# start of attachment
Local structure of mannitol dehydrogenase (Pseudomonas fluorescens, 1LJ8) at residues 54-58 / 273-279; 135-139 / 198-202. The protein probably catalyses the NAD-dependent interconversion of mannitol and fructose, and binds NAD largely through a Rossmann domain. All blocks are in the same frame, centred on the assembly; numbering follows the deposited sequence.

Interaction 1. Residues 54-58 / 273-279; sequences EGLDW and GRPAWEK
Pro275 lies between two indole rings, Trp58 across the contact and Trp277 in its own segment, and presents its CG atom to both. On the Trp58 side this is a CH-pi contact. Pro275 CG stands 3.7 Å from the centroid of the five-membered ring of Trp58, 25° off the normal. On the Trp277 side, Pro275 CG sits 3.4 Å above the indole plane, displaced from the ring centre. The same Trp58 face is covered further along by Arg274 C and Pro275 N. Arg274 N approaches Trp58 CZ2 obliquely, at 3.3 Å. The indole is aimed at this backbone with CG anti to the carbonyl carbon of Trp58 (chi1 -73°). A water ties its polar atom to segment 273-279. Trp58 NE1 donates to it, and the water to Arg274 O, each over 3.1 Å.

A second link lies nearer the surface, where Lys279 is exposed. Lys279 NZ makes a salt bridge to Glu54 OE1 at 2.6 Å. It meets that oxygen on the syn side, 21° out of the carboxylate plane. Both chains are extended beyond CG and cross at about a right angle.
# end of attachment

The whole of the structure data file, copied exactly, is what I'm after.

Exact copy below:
Local structure of mannitol dehydrogenase (Pseudomonas fluorescens, 1LJ8) at residues 54-58 / 273-279; 135-139 / 198-202. The protein probably catalyses the NAD-dependent interconversion of mannitol and fructose, and binds NAD largely through a Rossmann domain. All blocks are in the same frame, centred on the assembly; numbering follows the deposited sequence.

Interaction 1. Residues 54-58 / 273-279; sequences EGLDW and GRPAWEK
Pro275 lies between two indole rings, Trp58 across the contact and Trp277 in its own segment, and presents its CG atom to both. On the Trp58 side this is a CH-pi contact. Pro275 CG stands 3.7 Å from the centroid of the five-membered ring of Trp58, 25° off the normal. On the Trp277 side, Pro275 CG sits 3.4 Å above the indole plane, displaced from the ring centre. The same Trp58 face is covered further along by Arg274 C and Pro275 N. Arg274 N approaches Trp58 CZ2 obliquely, at 3.3 Å. The indole is aimed at this backbone with CG anti to the carbonyl carbon of Trp58 (chi1 -73°). A water ties its polar atom to segment 273-279. Trp58 NE1 donates to it, and the water to Arg274 O, each over 3.1 Å.

A second link lies nearer the surface, where Lys279 is exposed. Lys279 NZ makes a salt bridge to Glu54 OE1 at 2.6 Å. It meets that oxygen on the syn side, 21° out of the carboxylate plane. Both chains are extended beyond CG and cross at about a right angle.